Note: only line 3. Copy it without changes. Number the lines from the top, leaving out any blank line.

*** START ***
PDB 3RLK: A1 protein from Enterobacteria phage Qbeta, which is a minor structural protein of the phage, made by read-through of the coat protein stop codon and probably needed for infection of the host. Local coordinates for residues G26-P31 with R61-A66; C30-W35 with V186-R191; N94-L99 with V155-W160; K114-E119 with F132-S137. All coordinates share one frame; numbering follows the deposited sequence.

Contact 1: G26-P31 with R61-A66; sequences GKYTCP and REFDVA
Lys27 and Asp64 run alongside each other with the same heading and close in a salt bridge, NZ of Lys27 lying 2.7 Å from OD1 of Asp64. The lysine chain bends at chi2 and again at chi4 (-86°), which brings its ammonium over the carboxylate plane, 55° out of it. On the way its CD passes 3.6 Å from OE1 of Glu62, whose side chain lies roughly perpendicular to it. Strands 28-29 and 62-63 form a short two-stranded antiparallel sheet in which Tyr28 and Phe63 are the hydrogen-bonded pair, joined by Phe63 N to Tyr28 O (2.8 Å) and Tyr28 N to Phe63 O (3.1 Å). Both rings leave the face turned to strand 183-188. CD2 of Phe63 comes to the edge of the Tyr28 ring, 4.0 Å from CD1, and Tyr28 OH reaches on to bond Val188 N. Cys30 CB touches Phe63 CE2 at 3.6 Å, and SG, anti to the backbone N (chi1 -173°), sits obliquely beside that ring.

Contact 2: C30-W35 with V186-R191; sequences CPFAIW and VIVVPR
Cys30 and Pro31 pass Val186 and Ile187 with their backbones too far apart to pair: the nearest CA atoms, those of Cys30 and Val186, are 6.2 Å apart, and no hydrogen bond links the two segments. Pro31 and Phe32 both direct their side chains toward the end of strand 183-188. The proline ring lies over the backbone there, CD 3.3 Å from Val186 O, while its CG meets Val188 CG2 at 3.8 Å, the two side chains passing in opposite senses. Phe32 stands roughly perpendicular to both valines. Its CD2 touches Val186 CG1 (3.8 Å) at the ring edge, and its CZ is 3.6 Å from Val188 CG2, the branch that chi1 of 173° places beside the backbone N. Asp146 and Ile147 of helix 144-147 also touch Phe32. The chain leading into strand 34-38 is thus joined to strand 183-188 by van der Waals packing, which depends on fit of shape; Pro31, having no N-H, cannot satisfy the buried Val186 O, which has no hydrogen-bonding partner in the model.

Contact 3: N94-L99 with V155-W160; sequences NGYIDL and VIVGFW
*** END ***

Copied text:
Lys27 and Asp64 run alongside each other with the same heading and close in a salt bridge, NZ of Lys27 lying 2.7 Å from OD1 of Asp64. The lysine chain bends at chi2 and again at chi4 (-86°), which brings its ammonium over the carboxylate plane, 55° out of it. On the way its CD passes 3.6 Å from OE1 of Glu62, whose side chain lies roughly perpendicular to it. Strands 28-29 and 62-63 form a short two-stranded antiparallel sheet in which Tyr28 and Phe63 are the hydrogen-bonded pair, joined by Phe63 N to Tyr28 O (2.8 Å) and Tyr28 N to Phe63 O (3.1 Å). Both rings leave the face turned to strand 183-188. CD2 of Phe63 comes to the edge of the Tyr28 ring, 4.0 Å from CD1, and Tyr28 OH reaches on to bond Val188 N. Cys30 CB touches Phe63 CE2 at 3.6 Å, and SG, anti to the backbone N (chi1 -173°), sits obliquely beside that ring.